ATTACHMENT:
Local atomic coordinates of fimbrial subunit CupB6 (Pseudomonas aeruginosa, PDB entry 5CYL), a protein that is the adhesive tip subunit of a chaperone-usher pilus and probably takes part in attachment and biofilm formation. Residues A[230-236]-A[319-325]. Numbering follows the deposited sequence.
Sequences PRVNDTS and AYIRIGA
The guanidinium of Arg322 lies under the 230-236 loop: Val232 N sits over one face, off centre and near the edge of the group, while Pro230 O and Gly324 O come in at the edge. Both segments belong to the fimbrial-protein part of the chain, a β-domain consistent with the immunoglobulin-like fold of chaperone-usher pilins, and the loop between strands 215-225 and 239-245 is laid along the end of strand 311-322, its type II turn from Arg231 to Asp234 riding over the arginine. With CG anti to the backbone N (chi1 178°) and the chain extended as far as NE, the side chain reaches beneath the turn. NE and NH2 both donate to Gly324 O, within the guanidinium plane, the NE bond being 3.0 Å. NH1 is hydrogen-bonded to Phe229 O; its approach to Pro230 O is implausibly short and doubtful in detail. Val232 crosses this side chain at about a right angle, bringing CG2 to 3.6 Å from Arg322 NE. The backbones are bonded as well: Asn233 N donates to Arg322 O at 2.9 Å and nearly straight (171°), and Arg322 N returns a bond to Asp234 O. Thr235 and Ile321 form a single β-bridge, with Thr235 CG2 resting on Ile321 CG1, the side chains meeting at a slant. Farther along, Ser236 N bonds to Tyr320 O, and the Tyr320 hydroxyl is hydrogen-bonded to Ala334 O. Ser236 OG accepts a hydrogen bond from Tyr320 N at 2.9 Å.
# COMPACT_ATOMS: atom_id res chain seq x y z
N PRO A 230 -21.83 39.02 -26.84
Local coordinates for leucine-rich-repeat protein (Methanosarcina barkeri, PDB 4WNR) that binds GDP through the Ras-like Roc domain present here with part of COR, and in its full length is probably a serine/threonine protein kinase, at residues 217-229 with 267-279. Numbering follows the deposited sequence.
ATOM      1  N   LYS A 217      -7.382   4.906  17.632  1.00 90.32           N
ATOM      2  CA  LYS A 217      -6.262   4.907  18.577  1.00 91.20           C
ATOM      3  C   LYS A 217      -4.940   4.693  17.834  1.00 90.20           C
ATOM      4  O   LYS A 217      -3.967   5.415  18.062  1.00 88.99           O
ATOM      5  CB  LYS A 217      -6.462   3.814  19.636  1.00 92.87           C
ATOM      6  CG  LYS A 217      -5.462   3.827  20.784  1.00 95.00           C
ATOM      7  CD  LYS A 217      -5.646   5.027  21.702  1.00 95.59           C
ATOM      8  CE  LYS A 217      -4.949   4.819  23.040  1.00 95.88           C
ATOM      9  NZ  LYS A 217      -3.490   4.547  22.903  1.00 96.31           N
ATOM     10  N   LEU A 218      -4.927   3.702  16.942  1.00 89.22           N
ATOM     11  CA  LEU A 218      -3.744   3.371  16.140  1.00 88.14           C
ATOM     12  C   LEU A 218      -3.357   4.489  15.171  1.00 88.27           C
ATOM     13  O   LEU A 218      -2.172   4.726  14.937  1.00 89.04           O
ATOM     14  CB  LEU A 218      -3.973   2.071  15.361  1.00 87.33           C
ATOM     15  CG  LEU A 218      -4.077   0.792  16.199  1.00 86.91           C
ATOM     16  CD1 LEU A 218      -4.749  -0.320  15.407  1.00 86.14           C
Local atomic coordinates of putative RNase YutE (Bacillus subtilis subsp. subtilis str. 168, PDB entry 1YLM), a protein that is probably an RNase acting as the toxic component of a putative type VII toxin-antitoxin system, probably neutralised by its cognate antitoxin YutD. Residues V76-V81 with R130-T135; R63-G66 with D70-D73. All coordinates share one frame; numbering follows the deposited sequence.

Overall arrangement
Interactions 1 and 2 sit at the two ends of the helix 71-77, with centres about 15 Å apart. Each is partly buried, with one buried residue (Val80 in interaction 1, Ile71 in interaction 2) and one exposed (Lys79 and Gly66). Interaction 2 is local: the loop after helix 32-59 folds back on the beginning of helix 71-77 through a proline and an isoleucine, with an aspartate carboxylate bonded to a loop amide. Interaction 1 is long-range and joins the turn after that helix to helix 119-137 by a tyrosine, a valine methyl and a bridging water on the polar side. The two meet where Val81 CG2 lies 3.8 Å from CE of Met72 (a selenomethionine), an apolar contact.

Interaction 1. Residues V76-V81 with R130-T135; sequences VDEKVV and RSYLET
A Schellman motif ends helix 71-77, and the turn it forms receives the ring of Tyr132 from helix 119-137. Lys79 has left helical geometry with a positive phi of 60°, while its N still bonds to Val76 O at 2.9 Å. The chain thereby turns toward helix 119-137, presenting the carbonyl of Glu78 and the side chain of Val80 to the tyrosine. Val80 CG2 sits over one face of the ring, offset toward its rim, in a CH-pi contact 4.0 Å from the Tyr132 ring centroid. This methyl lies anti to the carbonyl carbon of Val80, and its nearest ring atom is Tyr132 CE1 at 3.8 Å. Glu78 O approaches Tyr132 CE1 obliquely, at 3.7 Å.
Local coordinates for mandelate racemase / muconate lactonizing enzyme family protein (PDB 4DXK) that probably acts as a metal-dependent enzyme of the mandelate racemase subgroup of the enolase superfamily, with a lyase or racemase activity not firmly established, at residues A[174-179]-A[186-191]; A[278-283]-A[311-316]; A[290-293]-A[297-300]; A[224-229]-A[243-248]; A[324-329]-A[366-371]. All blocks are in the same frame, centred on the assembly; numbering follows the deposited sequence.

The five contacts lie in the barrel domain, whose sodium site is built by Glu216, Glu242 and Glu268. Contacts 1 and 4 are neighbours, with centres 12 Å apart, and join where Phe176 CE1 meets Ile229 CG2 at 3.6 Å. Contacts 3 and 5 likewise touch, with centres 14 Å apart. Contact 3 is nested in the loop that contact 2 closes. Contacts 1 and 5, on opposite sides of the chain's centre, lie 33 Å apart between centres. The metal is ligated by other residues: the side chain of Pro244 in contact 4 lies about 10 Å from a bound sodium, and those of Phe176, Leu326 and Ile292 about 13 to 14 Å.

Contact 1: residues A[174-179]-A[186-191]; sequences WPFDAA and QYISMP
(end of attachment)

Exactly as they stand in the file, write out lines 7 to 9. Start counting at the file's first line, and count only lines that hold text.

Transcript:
ATOM      1  N   LYS A 217      -7.382   4.906  17.632  1.00 90.32           N
ATOM      2  CA  LYS A 217      -6.262   4.907  18.577  1.00 91.20           C
ATOM      3  C   LYS A 217      -4.940   4.693  17.834  1.00 90.20           C